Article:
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Email and EFT transfers introduced into Queensland prisons


Prisoners across Queensland can now receive email from friends and family, and electronic funds transferred into their accounts, fulfilling a significant recommendation of Taskforce Flaxton.

Email increases the security of prisons by reducing the opportunity for the introduction of contraband through physical mail and provides families with another way to contact prisoners.

Queensland Corrective Services Commissioner Peter Martin APM said the COVID-19 pandemic response required the cancellation of personal visits to Queensland prisons, and Queensland Corrective Services fast tracked the introduction of prisoner email to provide another communication channel for prisoners.

“The introduction of email and EFT for prisoners addressed Recommendation 26 from the Taskforce Flaxton report, strengthening the barriers to contraband entering prisons,” Commissioner Martin said.

“With the new service, email is sent to the prison, where it is printed off and provided to prisoners after being vetted by officers, in the same manner that mail is presently screened.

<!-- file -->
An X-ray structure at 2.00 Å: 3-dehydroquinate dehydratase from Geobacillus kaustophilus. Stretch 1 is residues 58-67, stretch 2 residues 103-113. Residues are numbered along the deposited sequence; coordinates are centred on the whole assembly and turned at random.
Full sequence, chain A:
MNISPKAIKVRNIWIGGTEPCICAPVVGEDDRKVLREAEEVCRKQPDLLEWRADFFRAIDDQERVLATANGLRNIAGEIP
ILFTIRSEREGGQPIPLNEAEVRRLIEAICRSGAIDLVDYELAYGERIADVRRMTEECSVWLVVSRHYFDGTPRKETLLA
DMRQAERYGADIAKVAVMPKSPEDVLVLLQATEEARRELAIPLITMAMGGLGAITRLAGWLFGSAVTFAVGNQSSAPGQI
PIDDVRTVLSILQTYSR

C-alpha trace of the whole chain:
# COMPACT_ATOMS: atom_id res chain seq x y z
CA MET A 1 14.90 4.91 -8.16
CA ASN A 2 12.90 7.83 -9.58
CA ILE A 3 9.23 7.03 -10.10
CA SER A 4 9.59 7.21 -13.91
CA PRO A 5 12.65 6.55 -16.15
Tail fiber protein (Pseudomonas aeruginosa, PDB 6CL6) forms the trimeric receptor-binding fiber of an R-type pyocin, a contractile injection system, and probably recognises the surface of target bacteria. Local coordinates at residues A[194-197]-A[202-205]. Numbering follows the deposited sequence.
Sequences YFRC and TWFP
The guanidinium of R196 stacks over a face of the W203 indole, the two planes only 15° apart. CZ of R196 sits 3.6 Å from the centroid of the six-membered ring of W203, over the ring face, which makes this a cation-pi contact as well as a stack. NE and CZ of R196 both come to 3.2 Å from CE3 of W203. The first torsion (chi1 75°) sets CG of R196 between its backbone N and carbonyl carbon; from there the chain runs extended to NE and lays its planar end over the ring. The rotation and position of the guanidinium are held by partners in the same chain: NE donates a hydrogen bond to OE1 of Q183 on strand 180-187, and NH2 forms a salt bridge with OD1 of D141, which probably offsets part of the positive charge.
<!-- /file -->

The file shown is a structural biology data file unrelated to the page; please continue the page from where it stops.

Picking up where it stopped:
“Prisoners do not have access to computers with internet access, but if a reply is requested, the prisoner is given a reply sheet to write a response. This is then scanned by officers and emailed to the recipient.

“These are difficult and challenging times for us all, but this is another example of how we are adapting and ensuring prisoners continue their rehabilitation and reintegration while ensuring the safety and security of our centres.

“The ability for prisoners to connect with family and friends, and access money for phone calls and buy-up items is important for prisoner rehabilitation and reintegration back into the community.

“It also reduces the potential impact COVID-19 has on our prisons – it is important every step is taken to prevent COVID-19 from entering the Queensland correctional system.”

Deputy Commissioner Organisational Capability James Koulouris praised the work of the Offender Information Systems team in expediting the implementation of email and EFT.

“QCS has partnered with Unilink to give family and friends a method of communication with prisoners and the ability to put money in prisoners’ trust funds through a new secure payment service,” DC Koulouris said.

“The ability for prisoners to receive money into their accounts also contributes to reducing possible corruption risks, further supporting the report. Prisoners can only access their trust account funds to make phone calls and buy a limited list of goods from the buy-up service.

“The introduction of these services also embodies the five key principles of Corrections 2030 – safety, excellence, empowerment, respect and accountability.

“Families and friends can find more information including associated costs by visiting www.emailaprisoner.com.au for sending emails and www.secure-payment-services.com.au for transferring money.”